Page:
Another aspect of the personnel composition is the recruitment of women for the Danish armed forces. Officially ‘the aim is to achieve a balanced proportion of women’ (Forsvarsministeriet, 2002a) which may mean a successive expansion of the number of female soldiers, as has been the case for most other NATO countries. In 1962, legislation established the legal basis for employment of women in the armed forces. It was renewed in 1969 but not implemented until 1971. In 1972, women counted for 1.4 per cent of all personnel in the Danish armed forces, in 1981, 1.9 per cent. For the last 15 years around 5 per cent of all volunteering soldiers in Denmark have been women[3] which is disappointing as it has been politically decided to increase their number by accepting women as fighter pilots, for combat units, in submarines since 1994, as enlisted soldiers for the Danish Reaction Brigade since 1995, and as conscripts on a contract equal to the demands of Danish male conscripts since 1998.[4]

All armed forces’ personnel decreased from 28,370 in 1991 to 20,526 in 2001 or by 31 per cent and of military personnel from 19,528 in 1991 to 15,409 in 2001 or by 21 per cent. The number of women employed in the armed forces remained stable by around 4,300, whereas the number of female soldiers in the military forces has dropped from 1,067 in 1991 to 862 in 2001 or by 19 per cent. So even if women have 21 per cent of all jobs of the Danish armed forces only 6 per cent of them serve in traditional military functions.

In short, relatively more (male) professional soldiers have been recruited at the cost of conscripts and civilians. As a consequence, contacts between the civil and military world are reduced and contrary to the political will and the official policy of the Danish armed forces – the number of female soldiers shrank by 20 per cent. The political leadership has not yet reacted to this violation of the political guidelines mostly for the reason of ignorance, the psychological reason of high military prestige, or the political reason of traditional consensus on military affairs. But little by little, Danish political parties will ask questions and put forward demands for changes within the force structure. We have seen that recently (April 2003) when the Danish Labour party changed its attitude and now is in favour of abandoning military conscription – contrary to the declared position of the military which wishes to continue with conscription.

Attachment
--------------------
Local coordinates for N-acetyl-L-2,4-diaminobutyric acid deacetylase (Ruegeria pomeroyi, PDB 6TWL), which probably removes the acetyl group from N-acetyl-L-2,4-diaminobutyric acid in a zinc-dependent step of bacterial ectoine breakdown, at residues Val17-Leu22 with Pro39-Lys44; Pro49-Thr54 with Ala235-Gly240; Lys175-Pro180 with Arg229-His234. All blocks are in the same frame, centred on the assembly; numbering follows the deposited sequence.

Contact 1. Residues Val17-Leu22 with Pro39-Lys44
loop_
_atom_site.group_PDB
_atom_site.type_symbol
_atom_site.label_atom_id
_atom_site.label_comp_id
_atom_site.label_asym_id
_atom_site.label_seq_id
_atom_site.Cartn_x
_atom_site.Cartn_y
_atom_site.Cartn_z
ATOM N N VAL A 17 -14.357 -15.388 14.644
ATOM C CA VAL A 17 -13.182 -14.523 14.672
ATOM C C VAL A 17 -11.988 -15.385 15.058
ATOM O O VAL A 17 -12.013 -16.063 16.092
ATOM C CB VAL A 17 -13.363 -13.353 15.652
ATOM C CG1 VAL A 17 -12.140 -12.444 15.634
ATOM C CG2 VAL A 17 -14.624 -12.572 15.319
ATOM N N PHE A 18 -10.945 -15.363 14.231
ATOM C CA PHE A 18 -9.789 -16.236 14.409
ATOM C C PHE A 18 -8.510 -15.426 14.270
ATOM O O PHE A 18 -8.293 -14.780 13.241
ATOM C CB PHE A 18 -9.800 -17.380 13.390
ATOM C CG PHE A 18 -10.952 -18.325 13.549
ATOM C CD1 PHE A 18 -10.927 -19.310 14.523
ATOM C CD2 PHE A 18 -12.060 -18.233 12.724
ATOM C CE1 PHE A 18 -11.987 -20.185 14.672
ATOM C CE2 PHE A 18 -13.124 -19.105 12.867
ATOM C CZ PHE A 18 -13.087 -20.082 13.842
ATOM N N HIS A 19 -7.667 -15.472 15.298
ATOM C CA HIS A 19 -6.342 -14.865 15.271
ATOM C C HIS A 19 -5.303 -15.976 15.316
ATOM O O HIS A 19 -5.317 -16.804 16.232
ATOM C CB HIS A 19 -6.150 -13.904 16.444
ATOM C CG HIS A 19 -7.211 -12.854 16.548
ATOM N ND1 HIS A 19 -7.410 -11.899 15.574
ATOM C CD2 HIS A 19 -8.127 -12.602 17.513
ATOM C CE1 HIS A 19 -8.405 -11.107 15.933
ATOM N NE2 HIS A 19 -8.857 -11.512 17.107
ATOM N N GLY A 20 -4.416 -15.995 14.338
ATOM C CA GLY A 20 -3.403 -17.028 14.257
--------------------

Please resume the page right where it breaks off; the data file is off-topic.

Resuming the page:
Defence Expenditures

Throughout the last half-century Danish defence expenditures have fluctuated less than in most Western countries. The growth rate in absolute figures and in current prices in Danish Crowns doubled in five years between 1945/46 and 1950/51 from 0.2 billion. to 0.4 billion tripled over the next three decades to respectively 1,0 billion in 1960/61, to 2.9 billion in 1970/71 and 8.8 billion in 1980, then almost doubled to 16.4 billion in 1990, but increased ‘only’ by 25 per cent in the last decade to 20.1[5] billion in 2002.[6]

Danish defence expenditures as compared with GDP increased due to the US Marshall Plan military assistance of the 1950s[7] (Udenrigsministeriet, 1998, p. 48) and the Cold War period tensions among other things – and then dropped over the last quarter of the century from 2.8 per cent of GDP in 1980 to 1.5 per cent of today. However, defence expenditures per capita reveals that Denmark has increased its relative military spending compared to other NATO countries so that only the US, Norway, France and Greece are ahead of Denmark moving Denmark from eighth position in 1980 to fifth in 2002. Today, Danish military receives relatively more money than is the case in most European armed forces in NATO and the reduction of military budgets after the end of the Cold War was more moderate in Denmark than in most other NATO countries. One reason for that is the high military esteem with which Denmark’s armed forces are held by other NATO countries. Another the fact that Danish armed forces during the Cold War period did not receive as much money as most other NATO countries. In this sense, Denmark cashed the peace dividend of the end of the Cold War before it actually ended.